The risk is real but the connection is needed

The feeding program is one of the most wonderful parts of our project and something we know is needed and valued. These are children and young people who have nothing and in the times of …

The feeding program is one of the most wonderful parts of our project and something we know is needed and valued. These are children and young people who have nothing and in the times of COVID-19 are at huge risk of starving to death as well as risking their lives with the many simple injuries that we might take for granted if they happened to us.

As well as feeding our street family, we also make sure that they have access to medical and dental care. We have ensured that our boys have their many injuries attended to; we have given them access to antibiotics through the hospitals who wouldn’t treat them before; we have taken them to have broken bones fixed and illness attended to and medicated. We had one young boy screaming in agony when he had an ulcer under one of his teeth. He couldn’t eat or sleep and we don’t know what would have happened if we hadn’t been there to help him.

We have helped a very vulnerable mama and her four-month-old son leave the streets and return to a healthier and safer way of living in a small house in town.

Our staff spend their days with the boys. They don’t just turn up to organise their food. They arrange showers and washing facilities for their bodies and clothes. They sing, they dance, and they chat while some boys share their heart wrenching stories. The boys look forward to them arriving at their base camp in town and they look like a big, slightly dysregulated family.

So how did it all go so wrong one day last week?

Why was one of our beloved Aunties targeted and attacked by the very boys she has recently dedicated her life to?

Why was she hidden in a small kiosk because of the risk to her life until the danger had passed?

The day started like all the days at the feeding project with check-in, singing, storytelling and laughter, until one of the boys who attended the big boys project arrived and was acting very angry towards the small boys. He sought out our Aunty Conci and grabbed her phone. He and two friends, who are not part of our project, started to man-handle her and scream at her. They threatened her life and looked ready to carry that threat out. The boy, who we had helped with medical treatment as well as food was furious, high on drugs and dysregulated. He believed that Conci had laughed at him a few days earlier when he had an altercation with a member of the public.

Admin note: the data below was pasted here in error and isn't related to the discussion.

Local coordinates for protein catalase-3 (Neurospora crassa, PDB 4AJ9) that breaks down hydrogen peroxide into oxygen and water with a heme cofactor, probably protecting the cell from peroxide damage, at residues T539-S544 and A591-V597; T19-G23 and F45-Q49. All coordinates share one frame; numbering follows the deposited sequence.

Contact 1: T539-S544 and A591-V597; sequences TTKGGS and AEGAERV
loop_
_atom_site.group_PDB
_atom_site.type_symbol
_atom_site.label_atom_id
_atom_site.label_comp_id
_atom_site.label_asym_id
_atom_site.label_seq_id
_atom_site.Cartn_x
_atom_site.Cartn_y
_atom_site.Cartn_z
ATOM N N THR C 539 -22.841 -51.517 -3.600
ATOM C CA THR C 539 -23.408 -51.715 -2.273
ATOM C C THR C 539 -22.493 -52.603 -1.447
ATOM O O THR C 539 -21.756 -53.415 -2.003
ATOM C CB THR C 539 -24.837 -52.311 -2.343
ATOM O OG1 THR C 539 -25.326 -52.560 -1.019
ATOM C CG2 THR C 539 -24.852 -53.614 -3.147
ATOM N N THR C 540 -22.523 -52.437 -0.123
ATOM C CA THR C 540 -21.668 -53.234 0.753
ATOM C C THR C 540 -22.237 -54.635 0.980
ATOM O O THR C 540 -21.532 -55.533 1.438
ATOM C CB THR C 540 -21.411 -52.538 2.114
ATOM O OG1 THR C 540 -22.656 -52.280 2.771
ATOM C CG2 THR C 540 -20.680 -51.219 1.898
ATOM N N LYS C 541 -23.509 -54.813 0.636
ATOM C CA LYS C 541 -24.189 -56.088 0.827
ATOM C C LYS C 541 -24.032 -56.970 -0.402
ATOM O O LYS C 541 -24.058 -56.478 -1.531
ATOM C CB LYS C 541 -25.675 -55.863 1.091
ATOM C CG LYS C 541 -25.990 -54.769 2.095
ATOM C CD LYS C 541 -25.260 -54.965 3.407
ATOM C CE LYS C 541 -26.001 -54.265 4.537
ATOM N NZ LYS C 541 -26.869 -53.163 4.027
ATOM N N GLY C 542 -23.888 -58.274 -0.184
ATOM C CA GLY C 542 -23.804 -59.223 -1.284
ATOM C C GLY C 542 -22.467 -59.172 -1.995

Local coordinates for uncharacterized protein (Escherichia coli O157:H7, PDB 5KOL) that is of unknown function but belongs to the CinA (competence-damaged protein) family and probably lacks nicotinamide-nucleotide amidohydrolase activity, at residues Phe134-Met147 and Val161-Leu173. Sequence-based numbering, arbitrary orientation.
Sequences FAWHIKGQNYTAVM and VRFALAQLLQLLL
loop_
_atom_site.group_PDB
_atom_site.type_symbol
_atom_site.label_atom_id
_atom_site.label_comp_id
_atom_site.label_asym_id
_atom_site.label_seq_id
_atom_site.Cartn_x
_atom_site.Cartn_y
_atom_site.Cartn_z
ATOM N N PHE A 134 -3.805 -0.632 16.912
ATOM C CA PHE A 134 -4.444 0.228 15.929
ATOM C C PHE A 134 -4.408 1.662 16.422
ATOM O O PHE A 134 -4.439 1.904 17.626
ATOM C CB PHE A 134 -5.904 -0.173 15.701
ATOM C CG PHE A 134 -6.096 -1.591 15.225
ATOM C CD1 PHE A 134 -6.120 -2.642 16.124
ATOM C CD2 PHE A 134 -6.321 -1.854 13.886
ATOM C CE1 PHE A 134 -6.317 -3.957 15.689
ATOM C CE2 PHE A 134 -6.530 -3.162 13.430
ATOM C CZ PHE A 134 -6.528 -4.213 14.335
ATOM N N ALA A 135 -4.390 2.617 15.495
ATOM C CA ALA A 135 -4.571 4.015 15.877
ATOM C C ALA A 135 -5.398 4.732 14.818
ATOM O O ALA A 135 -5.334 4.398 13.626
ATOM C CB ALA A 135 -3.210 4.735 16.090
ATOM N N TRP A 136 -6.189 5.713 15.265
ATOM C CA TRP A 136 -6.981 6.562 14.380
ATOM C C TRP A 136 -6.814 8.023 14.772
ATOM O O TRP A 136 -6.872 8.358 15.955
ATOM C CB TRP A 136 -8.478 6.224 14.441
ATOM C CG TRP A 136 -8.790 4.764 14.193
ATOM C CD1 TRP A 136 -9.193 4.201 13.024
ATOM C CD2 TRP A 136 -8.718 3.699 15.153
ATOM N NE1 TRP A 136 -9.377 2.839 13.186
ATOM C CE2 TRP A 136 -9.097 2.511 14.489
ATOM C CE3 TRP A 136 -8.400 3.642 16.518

Those of you who know Conci will know she is one of the most gentle and kindest people you could ever meet. She cares deeply for all children and is always the first to step forward to help a child in need.
She is sensible and has an understanding of how traumatised children might react in given situations.

But she didn’t see this coming. No-one did. This boy had been angry a few days previously and it was Conci that sat with him until he was calm. But today he was out for blood and that blood pumped inside Conci. She was terrified and without the prompt reaction of other staff and other boys we could be reporting a very different story.

The project shielded Conci and got her away from danger. We have our therapeutic team caring for and helping her. We had to close the feeding program for a few days whilst we thought what was the best way to support and care for our staff as well as our boys. If the staff had refused to return, we would have understood. But they haven’t. They all met (social distancing and with masks) and decided that Rafiki Mwema needed to employ a local man who helped us that day and is often around, who the boys like but also respect. When he is there the levels of disruption are minimal. He is not aggressive but is known to the boys and his presence helps keep control.

So feeding is resumed from today with a new member on our team. We will monitor and address difficulties as they arise as always. We will have meetings and trainings to minimise the risk. But the risk is real. We are talking about a community who deal with altercations with their own court and doesn’t back down from conflict.

And yet these are the same boys that shed tears for what was threatened to Conci; who are outraged at what happened towards someone they care about. These are the families that are sending messages of support and sorrow to our team. Who wait for the program to reopen its gates to get the food and the connection they so desperately need. We thank our staff and pray for their safety and will not hesitate to close if anyone’s life is at risk.

We have launched our Rafiki Feeding Program sponsorship over on our website here where you can make a donation of any amount. If you sign up for a monthly donation of any amount you will receive an email each month to update you of our achievements thanks to the funding provided by our wonderful sponsors.

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